Stallworth, portrayed by actor John David Washington in Spike Lee’s Oscar-winning film Black Klansman, infiltrated the Ku Klux Klan while an undercover detective with the Colorado Springs Police Department. He talked for about an hour at the Grand Theatre, covering the movie, his memoir from which the film’s screenplay was adapted, the KKK’s David Duke, President Donald Trump, race and racism, the N-word and his seven-month investigation in Colorado Springs.

Stallworth shows his KKK membership card to the audience.

Stallworth, who worked for two decades with the Utah Department of Public Safety, also taught criminal justice at SLCC. “It’s been a very pleasant return to the city, the state I called home for 30 years,” he greeted the Grand Theatre crowd. “The city and state where I helped get a gang unit started that still exists to this day.”

He spoke at length about the N-word after explaining that he no longer filters himself when speaking to groups. “We have become so conditioned to avoiding that word, so sensitive to it, that we now have this little soft, tippy-toe dance around it – the N-word,” he said. “Ladies and gentlemen, you cannot soften that word and its meaning. … It was used to dehumanize us as a people and delegitimize us as a race.” He went on to urge people to have a conversation about the word and about the subject of race. “That’s the only way we’re going to confront it – we’re not going to eliminate it. It’s been around for 400 years.”

Stallworth talked a lot about his book, about how his investigation thwarted three cross burnings in Colorado Springs, stopped a KKK march through town and prevented the bombing of two “gay bars.” He recalled phone conversations, one just before the movie came out, with David Duke and their discussions of racism and the movie’s portrayal of the infamous KKK leader, drawing comparisons between him and President Trump.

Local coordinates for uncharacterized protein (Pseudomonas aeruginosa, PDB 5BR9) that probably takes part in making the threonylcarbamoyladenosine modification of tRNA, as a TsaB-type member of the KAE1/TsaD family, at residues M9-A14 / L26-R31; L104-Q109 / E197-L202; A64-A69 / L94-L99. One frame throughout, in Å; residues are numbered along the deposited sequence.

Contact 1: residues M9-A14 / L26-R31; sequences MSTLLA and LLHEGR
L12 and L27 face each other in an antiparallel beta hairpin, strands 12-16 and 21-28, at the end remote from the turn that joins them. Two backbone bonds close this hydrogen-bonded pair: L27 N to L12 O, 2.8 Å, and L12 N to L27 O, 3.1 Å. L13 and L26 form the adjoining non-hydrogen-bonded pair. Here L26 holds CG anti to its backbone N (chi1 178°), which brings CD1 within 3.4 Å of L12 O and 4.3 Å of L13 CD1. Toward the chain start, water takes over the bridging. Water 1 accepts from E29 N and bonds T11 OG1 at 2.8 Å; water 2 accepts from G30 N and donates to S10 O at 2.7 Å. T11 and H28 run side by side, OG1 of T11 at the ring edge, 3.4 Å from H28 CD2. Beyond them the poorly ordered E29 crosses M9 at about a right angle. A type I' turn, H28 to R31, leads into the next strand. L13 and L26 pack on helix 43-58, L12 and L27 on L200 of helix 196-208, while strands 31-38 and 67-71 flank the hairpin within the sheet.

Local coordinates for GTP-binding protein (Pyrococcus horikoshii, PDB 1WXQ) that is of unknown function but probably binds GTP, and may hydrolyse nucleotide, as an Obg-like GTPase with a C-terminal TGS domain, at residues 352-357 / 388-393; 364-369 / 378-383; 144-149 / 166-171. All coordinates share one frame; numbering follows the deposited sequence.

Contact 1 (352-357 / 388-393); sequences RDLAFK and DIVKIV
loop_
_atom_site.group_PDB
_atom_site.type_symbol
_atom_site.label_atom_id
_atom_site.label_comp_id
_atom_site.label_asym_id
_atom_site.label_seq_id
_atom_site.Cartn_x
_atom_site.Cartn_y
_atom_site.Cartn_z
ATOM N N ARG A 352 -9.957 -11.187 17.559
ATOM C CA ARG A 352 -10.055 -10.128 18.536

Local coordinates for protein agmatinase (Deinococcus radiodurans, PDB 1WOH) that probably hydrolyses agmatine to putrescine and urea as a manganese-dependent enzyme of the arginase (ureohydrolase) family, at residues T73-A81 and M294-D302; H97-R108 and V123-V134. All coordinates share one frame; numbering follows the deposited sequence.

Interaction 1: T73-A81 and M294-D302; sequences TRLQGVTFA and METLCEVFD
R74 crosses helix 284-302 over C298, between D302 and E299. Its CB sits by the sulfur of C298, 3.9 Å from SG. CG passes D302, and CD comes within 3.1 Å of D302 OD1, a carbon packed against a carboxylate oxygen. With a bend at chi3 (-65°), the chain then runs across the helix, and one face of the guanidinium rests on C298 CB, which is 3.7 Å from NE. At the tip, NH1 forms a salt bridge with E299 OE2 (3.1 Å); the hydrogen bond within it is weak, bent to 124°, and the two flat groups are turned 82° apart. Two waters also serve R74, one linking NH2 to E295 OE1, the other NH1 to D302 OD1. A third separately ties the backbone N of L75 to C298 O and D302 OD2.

Stallworth, who appeared at a reception prior to his speech, wrapped up his time at SLCC’s South City Campus with a Q&A and then a book signing with his wife Patsy Terrazas-Stallworth. He was brought to SLCC through a large collaborative effort that included the college’s Black Student Union, the SLCC Student Association, SLCC Arts and Cultural Events, the Office of Diversity and Multicultural Affairs, SLCC Student Life & Leadership, Provost Dr. Clifton Sanders and Dr. Roderic Land, Special Assistant to the President. The SLCC Black Student Union also presented Stallworth with a "Revolutionary Lifetime Achievement Award."

Stallworth with his wife Patsy Terrazas-Stallworth

Tuesday, February 26, 2019

SLCC President Huftalin Part of ‘Commission on the Status of Women’

Engage in a moderated discussion with two incredible higher education leaders, University of Utah President Ruth V. Watkins and Salt Lake Community College President Deneece G. Huftalin. The March 1 event starts at 11 a.m. and will be held at the University of Utah Spencer Fox Eccles Business Building, 1655 Campus Center Drive, Child Hall, 7th Floor, in Salt Lake City.

The discussion, titled “Leader to Leader: Effecting Change in Higher Education,” will center around not only the leadership journeys of these two accomplished leaders but also their perspectives on how change happens in higher education, no matter what your level or rank. The discussion will be followed by break-out sessions led members of the University community on a variety of topics designed to put lessons from the panel into action.

Click here for more information. Click here to RSVP.